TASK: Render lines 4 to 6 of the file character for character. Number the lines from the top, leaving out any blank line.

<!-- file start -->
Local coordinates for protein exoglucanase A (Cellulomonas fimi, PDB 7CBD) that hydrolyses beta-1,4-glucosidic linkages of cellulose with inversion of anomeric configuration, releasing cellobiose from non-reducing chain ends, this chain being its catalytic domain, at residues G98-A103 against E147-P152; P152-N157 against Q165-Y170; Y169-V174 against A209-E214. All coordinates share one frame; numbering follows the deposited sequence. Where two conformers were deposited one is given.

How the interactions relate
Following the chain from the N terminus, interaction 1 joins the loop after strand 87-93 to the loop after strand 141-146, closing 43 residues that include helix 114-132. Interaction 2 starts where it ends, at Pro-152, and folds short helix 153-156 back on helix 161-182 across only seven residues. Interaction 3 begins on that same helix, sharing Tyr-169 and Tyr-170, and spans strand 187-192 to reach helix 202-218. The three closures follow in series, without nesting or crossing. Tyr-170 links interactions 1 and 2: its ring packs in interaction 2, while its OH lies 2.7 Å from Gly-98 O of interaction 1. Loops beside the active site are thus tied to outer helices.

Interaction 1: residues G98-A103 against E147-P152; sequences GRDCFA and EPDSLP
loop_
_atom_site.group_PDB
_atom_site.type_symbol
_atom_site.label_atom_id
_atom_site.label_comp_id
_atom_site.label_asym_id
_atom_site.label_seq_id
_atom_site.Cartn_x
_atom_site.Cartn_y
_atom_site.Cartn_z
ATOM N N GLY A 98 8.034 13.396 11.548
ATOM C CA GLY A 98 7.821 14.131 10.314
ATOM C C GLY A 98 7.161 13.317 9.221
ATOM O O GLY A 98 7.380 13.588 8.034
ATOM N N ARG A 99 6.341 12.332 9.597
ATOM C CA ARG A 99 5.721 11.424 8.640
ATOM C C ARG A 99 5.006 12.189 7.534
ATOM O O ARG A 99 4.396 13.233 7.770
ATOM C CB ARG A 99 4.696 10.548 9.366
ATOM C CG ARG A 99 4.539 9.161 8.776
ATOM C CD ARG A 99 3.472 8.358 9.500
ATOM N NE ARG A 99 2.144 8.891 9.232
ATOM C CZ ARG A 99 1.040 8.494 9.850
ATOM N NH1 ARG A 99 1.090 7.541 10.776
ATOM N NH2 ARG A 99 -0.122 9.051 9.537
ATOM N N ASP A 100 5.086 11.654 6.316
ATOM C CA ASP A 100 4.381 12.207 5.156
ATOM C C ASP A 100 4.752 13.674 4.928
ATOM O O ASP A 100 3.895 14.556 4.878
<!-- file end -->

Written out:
Interaction 1: residues G98-A103 against E147-P152; sequences GRDCFA and EPDSLP
loop_
_atom_site.group_PDB